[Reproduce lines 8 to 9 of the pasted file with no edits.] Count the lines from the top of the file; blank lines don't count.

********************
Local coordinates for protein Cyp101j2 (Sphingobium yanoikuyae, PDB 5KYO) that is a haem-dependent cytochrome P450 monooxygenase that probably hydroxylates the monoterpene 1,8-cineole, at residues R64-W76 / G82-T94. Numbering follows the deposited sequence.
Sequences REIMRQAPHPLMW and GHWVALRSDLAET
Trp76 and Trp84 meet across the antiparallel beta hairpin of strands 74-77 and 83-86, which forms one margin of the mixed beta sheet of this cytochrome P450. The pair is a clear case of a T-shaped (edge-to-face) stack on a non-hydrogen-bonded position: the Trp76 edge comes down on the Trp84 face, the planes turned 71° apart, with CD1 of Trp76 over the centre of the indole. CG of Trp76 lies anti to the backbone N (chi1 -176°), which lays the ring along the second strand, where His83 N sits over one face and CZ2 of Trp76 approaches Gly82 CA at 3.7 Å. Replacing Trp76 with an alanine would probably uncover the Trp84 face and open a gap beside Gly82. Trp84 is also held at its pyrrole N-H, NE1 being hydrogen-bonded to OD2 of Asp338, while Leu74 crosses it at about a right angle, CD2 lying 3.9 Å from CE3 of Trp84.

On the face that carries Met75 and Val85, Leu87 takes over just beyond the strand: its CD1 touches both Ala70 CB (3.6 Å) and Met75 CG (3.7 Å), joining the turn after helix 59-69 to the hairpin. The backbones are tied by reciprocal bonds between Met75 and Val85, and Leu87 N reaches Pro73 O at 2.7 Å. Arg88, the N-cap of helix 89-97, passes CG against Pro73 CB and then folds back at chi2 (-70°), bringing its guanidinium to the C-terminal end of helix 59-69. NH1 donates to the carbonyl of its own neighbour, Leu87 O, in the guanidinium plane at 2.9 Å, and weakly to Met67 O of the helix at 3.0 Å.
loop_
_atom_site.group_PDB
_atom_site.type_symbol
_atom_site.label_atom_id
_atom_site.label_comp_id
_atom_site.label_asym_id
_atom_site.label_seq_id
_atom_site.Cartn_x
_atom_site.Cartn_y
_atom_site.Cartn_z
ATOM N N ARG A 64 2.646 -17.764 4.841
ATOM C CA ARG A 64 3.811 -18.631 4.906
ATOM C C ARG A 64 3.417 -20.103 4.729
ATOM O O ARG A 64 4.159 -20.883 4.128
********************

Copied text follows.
_atom_site.label_atom_id
_atom_site.label_comp_id